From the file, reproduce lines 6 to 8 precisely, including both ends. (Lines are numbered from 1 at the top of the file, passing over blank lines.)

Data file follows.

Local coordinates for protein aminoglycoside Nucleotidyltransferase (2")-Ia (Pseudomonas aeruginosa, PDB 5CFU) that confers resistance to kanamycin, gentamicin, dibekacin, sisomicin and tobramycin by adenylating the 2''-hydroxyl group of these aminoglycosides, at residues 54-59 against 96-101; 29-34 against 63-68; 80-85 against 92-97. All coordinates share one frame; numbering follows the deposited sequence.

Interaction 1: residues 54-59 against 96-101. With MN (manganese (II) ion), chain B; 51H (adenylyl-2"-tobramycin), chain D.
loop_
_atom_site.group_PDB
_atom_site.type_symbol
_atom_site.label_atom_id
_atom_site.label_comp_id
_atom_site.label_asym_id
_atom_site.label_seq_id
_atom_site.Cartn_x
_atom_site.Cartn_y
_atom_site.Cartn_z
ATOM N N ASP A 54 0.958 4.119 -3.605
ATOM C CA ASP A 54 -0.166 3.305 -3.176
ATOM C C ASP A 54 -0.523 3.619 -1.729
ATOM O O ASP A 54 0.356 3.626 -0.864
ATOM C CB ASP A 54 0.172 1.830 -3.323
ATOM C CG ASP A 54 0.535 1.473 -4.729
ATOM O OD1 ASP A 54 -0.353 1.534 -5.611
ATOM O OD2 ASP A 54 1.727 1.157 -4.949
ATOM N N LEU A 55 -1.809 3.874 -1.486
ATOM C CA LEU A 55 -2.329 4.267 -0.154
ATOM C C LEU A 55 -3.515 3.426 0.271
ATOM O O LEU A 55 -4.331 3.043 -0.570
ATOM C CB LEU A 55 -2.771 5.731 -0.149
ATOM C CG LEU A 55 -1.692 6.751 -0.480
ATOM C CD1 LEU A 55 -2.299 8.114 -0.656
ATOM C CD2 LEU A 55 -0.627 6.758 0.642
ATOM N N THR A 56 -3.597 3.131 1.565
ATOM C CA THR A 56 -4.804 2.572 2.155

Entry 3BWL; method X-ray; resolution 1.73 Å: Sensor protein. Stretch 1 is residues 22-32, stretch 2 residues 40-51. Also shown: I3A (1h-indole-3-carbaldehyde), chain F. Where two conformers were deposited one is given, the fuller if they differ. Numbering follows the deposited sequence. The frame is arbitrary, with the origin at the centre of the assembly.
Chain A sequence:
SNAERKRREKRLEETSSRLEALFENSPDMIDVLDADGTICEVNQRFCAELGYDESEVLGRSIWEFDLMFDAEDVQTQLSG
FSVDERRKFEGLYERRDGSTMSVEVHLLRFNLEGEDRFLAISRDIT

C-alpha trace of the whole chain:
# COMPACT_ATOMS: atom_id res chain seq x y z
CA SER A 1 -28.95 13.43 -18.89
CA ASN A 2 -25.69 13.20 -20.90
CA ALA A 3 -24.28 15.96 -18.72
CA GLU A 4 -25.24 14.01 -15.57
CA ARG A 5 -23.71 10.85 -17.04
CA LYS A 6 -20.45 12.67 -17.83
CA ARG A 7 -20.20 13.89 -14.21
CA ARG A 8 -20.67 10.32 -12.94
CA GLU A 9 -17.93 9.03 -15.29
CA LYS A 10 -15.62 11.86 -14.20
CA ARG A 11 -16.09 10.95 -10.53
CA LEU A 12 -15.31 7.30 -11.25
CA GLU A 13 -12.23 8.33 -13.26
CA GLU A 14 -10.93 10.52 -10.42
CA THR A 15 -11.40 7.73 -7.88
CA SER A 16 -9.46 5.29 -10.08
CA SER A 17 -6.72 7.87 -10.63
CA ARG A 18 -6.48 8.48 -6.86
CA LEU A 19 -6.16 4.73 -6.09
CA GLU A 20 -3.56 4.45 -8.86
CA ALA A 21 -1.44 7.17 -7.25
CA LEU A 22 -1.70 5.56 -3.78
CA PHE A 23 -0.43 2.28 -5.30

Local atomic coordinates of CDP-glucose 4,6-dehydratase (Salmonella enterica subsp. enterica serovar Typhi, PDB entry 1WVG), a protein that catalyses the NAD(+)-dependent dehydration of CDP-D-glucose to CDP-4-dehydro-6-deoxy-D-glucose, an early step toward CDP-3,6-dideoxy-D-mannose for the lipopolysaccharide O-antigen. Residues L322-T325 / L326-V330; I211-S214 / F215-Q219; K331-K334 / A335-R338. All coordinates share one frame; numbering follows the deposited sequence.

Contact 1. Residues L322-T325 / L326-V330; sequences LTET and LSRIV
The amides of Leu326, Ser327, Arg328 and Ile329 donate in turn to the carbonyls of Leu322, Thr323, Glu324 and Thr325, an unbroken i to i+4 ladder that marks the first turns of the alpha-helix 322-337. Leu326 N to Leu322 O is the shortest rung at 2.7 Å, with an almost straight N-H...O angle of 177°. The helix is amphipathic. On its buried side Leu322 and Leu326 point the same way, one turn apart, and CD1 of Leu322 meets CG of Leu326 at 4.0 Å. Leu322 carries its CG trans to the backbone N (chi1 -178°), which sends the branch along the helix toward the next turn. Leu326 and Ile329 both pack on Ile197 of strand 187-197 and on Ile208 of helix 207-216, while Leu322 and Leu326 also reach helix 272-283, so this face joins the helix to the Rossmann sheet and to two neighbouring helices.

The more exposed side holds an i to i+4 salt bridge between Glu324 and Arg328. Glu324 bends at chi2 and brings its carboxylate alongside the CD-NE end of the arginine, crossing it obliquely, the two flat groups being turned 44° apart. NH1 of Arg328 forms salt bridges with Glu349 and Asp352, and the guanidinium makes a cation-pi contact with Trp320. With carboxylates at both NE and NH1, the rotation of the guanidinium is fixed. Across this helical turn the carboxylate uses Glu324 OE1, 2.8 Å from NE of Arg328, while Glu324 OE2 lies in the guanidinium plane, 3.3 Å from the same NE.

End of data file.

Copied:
_atom_site.label_atom_id
_atom_site.label_comp_id
_atom_site.label_asym_id